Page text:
ICD-10-CM Code M24.444

Recurrent dislocation, right finger

Version 2020 Billable Code

Valid for Submission

M24.444 is a billable code used to specify a medical diagnosis of recurrent dislocation, right finger. The code is valid for the year 2020 for the submission of HIPAA-covered transactions.

ICD-10:M24.444
Short Description:Recurrent dislocation, right finger
Long Description:Recurrent dislocation, right finger

Diagnostic Related Groups

The ICD-10 code M24.444 is grouped in the following groups for version MS-DRG V37.0 What are Diagnostic Related Groups?
The Diagnostic Related Groups (DRGs) are a patient classification scheme which provides a means of relating the type of patients a hospital treats. The DRGs divides all possible principal diagnoses into mutually exclusive principal diagnosis areas referred to as Major Diagnostic Categories (MDC).
applicable from 10/01/2019 through 09/30/2020.

  • 562 - FRACTURE, SPRAIN, STRAIN AND DISLOCATION EXCEPT FEMUR, HIP, PELVIS AND THIGH WITH MCC
  • 563 - FRACTURE, SPRAIN, STRAIN AND DISLOCATION EXCEPT FEMUR, HIP, PELVIS AND THIGH WITHOUT MCC

Convert M24.444 to ICD-9

  • 718.34 - Recur dislocat-hand (Approximate Flag)

Code Classification

  • Diseases of the musculoskeletal system and connective tissue (M00–M99)
    • Other joint disorders (M20-M25)
      • Other specific joint derangements (M24)

Code History

  • FY 2016 - New Code, effective from 10/1/2015 through 9/30/2016
    (First year ICD-10-CM implemented into the HIPAA code set)
  • FY 2017 - No Change, effective from 10/1/2016 through 9/30/2017
  • FY 2018 - No Change, effective from 10/1/2017 through 9/30/2018
  • FY 2019 - No Change, effective from 10/1/2018 through 9/30/2019
  • FY 2020 - No Change, effective from 10/1/2019 through 9/30/2020

Information for Patients


Dislocations

Dislocations are joint injuries that force the ends of your bones out of position. The cause is often a fall or a blow, sometimes from playing a contact sport. You can dislocate your ankles, knees, shoulders, hips, elbows and jaw. You can also dislocate your finger and toe joints. Dislocated joints often are swollen, very painful and visibly out of place. You may not be able to move it.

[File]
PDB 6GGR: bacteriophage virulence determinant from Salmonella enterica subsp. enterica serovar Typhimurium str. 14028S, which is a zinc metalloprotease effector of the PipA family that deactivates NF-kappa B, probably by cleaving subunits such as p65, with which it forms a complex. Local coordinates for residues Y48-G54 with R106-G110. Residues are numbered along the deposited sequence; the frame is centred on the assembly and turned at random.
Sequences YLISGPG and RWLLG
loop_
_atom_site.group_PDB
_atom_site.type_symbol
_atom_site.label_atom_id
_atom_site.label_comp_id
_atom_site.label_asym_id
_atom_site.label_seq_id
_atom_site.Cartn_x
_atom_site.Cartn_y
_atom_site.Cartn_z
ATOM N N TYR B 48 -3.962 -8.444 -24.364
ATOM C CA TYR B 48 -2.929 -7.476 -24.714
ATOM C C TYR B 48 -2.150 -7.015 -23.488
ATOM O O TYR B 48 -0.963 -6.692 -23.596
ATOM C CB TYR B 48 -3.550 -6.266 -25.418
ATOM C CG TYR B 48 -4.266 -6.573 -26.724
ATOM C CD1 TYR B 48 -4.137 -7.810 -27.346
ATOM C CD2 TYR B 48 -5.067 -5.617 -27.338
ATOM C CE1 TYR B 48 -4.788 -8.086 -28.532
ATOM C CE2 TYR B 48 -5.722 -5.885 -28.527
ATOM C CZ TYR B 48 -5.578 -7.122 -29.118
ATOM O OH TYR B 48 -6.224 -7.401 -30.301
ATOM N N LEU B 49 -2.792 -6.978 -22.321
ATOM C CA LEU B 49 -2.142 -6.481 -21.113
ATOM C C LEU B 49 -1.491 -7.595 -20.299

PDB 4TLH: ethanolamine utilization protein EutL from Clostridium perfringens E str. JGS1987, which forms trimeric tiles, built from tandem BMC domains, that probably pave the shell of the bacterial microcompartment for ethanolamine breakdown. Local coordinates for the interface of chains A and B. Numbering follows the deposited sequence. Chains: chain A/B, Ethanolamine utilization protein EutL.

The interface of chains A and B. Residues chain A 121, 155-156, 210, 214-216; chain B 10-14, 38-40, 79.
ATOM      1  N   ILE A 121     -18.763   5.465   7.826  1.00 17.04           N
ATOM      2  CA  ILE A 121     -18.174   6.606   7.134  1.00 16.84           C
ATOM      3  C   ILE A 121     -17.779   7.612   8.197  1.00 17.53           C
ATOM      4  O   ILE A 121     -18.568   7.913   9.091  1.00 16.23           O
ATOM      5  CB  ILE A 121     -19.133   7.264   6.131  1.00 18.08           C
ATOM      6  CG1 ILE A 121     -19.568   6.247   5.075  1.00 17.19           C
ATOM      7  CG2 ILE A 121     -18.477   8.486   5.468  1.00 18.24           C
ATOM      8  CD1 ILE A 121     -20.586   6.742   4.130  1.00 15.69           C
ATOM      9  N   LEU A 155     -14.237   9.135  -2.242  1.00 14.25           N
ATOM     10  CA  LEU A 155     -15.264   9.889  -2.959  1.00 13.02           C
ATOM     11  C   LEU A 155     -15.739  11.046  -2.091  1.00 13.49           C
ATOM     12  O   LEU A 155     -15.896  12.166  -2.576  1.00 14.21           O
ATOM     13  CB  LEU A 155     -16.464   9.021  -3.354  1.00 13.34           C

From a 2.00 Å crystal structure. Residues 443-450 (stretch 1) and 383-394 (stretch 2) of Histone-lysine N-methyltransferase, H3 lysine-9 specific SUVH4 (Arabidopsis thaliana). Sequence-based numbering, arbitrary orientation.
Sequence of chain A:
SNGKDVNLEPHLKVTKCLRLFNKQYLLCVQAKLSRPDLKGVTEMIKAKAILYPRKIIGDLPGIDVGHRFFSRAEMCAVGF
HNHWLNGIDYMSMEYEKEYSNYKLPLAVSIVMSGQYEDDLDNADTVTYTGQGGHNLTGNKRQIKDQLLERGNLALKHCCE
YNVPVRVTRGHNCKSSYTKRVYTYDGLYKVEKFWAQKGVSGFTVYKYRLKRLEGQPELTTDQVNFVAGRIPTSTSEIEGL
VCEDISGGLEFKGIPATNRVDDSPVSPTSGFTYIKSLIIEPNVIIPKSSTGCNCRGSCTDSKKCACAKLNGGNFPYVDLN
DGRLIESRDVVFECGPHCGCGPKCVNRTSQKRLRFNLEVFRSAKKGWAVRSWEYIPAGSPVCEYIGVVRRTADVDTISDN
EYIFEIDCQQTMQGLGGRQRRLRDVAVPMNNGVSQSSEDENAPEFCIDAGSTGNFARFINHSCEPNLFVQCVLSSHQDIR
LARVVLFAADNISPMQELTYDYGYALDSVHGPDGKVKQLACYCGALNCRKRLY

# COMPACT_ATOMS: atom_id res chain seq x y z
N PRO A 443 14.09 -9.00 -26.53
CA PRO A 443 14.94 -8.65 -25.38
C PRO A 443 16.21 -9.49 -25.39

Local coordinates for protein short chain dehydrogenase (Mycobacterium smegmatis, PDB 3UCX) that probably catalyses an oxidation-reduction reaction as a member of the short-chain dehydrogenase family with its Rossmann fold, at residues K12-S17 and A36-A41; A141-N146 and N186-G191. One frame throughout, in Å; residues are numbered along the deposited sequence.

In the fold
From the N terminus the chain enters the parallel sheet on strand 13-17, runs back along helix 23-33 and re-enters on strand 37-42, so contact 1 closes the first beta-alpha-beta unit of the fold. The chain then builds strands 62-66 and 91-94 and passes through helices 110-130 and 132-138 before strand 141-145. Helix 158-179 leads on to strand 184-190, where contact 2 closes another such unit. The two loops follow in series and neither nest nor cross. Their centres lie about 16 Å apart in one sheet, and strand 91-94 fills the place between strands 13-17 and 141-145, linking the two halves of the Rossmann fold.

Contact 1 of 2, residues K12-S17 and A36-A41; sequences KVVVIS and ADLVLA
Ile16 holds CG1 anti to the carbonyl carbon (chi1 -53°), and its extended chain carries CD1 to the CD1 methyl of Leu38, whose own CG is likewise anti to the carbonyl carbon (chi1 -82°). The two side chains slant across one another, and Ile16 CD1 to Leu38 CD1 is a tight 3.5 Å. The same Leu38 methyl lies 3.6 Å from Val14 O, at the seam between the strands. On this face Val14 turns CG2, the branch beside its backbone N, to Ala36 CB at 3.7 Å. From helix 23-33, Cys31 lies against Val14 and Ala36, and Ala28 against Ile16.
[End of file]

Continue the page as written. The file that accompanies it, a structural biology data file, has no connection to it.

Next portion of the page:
A dislocated joint is an emergency. If you have one, seek medical attention. Treatment depends on which joint you dislocate and the severity of the injury. It might include manipulations to reposition your bones, medicine, a splint or sling, and rehabilitation. When properly repositioned, a joint will usually function and move normally again in a few weeks. Once you dislocate a shoulder or kneecap, you are more likely to dislocate it again. Wearing protective gear during sports may help prevent dislocations.


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Finger Injuries and Disorders

You use your fingers and thumbs to do everything from grasping objects to playing musical instruments to typing. When there is something wrong with them, it can make life difficult. Common problems include

  • Injuries that result in fractures, ruptured ligaments and dislocations
  • Osteoarthritis - wear-and-tear arthritis. It can also cause deformity.
  • Tendinitis - irritation of the tendons
  • Dupuytren's contracture - a hereditary thickening of the tough tissue that lies just below the skin of your palm. It causes the fingers to stiffen and bend.
  • Trigger finger - an irritation of the sheath that surrounds the flexor tendons. It can cause the tendon to catch and release like a trigger.

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